Start - Sean Penn in Iran in 2005


In June 2005 Sean Penn was travelling the Iran for the San Francisco Chronicle, together with Norman Solomon, who with he made his first journey to Iraq, and with a befriended journalist, Reese Erlich, to write about the election in Iran.

The articles are Sean Penn's first-hand account on the country Iran, including his observations on it's culture and his interactions with politicians, students and demonstrators.

Sean Penn reported in the Chronicle in a five-part-series about this journey.

Part I - August 22, 2005: A culture in deep conflict - Day One

Arrival in Teheran – First Impressions – Friday Prayer at the stadium of the university of Teheran:

The agent whose large hands had rolled my black-inked fingers and palms over several printing forms barked at me to follow him with a wave of his hand. He led me to a men's room, where he swung open the door and indicated I should go in ahead of him. It was a bit of a ratty hole. Water closets, open. Worn, reflectionless mirrors. Where our standard toilets might sit, these are simply holes in the floor, with dark glimmering puddles beneath, and fluorescent light above. He just stared at me. Neither threateningly, nor warmly. Seconds went by as I stared back. Neither threatened, nor comfortable. "Now what?" I said. 

Part II - August 23, 2005: A meeting with Rafsanjani's son - Day Two

Meeting with the former president's son, Mehdi Rafsanjani – Impressions of the Great Bazar of Teheran

At the same time, I found myself approached with hundreds of opportunities for interviews with all those on the journalists’ circuit of interviewees. I was offered interviews over here, interviews over there. I was even contacted for a potential interview with former president and candidate Rafsanjani himself. But I was a little uninterested in most of it. (…) You begin to lose your clarity, focusing entirely on the power establishment and losing the important story of any land: its people.

Part III - August 24, 2005: A meeting with the grandson of Ayatollah Khomeini - Day Three

Metting with Hassan Khomeini, grandson of the Ayatollah – Dinnerparty (without alcohol) with the Creme de la Creme of the Iranian Film - Fotoshooting with former president Rafsanjani

He (Hassan Khomeini ) had been told that I had gone to the Friday prayers, so he began the interview by asking my feelings about that. I told him that while the sea of belief in Islam had been impressive, that the use of seductive rage in the chants of "Death to America" and "Death to Israel" are taken quite literally by mothers and fathers in the United States. I said that it seemed to me a highly destructive and inaccurate representation of the country I had come to learn about. Hassan listened with kind interest. His eyes didn't leave me as the translator made clear my statement. He uttered a very brief sentence in Farsi. He said, "Then we should change it."

Part IV - August 25, 2005: A demonstration in support of women's rights - Day Four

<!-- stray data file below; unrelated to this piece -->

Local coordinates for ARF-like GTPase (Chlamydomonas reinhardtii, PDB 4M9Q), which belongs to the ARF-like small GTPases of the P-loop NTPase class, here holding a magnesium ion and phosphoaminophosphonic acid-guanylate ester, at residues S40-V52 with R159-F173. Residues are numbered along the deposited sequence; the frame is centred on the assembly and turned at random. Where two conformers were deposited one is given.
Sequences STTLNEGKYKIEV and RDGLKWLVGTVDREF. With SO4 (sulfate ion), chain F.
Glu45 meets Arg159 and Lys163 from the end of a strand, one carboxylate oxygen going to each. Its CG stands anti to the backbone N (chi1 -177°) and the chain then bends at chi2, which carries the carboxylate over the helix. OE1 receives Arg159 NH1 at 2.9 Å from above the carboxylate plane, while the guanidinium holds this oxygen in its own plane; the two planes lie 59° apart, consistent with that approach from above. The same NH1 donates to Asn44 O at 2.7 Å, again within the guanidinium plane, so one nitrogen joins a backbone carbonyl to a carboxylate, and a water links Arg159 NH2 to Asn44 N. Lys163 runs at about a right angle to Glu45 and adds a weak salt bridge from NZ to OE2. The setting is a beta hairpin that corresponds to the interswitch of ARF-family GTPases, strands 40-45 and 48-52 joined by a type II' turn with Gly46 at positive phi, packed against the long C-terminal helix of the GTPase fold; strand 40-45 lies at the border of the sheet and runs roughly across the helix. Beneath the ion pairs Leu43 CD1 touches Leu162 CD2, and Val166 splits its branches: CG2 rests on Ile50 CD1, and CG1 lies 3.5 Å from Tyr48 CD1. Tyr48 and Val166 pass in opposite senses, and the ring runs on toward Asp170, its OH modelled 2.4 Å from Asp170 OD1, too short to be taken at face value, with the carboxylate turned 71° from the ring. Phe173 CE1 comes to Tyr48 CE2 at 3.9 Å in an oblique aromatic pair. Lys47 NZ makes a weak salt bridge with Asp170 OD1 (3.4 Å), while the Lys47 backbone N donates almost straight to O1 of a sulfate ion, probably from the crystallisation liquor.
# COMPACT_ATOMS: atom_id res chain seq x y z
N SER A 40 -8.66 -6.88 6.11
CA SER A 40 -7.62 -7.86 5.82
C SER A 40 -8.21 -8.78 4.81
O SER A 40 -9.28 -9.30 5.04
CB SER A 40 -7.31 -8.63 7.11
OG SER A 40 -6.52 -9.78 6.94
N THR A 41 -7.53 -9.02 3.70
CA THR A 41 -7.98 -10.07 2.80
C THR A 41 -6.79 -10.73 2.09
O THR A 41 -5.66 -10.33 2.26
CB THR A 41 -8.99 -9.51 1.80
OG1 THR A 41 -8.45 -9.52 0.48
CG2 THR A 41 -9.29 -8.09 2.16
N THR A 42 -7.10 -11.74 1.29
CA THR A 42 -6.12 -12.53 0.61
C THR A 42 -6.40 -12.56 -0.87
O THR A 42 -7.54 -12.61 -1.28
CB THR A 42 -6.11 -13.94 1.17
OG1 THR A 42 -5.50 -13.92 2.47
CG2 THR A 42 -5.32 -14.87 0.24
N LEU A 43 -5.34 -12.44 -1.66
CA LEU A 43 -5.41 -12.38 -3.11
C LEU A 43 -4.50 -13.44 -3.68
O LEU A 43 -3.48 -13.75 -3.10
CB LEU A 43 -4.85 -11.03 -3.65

Sean Penn in a student's demonstration for women's right at the university of Teheran

There was screaming and panic. And our bodies were four-walling each other -- you could barely move. It certainly seemed as if some could have been trampled, though as far as I know, that did not occur. But the following describes the irony of oppression: There was a woman among the panicking crowd. She reached her hand toward mine and I took it. Between us, we'd support each other out of this chaos. All of this couldn't have lasted more than 40 seconds, but at the end of it, the force of the police had only forced an illegal touch between a man and a woman. We parted instantly as the police stepped back from the line they had been assaulting.


Part Vl - August 26, 2005: Trouble before returning to the United States - Day Five

Bombs at Imam Hussein Square in Teheran – Meeting with Elaheh Kuyai, Award of the Iranian Film Museum – Going Home

The Film Museum of Iran had asked for the opportunity to honor me. I accepted for two reasons: First, I have deep respect for the creative talent in the motion picture business in Iran, and many of them were being pulled away from other engagements or had offered to join in this event. Additionally, it was a way to appease what had been a fairly aggressive and annoying media that I was very interested in boring into the submission of not following me to the airport. So I went. On the drive there, as we were passing under the trees of Mellat Park, there was an announcement on the radio that some arrests had been made in the previous day's bombings. But no details. Later, at the museum, I was given a tour and a trophy. 



The 'San Francisco Chronicle'

The San Francisco Chronicle is the Bay Area's leading newspaper. The six time Pulitzer Price winning Chronicle is the nation's 10th largest daily newspaper und is the nation's 4th largest newspaper website, with 5.3 million monthly visitors and over 64 million monthly page views.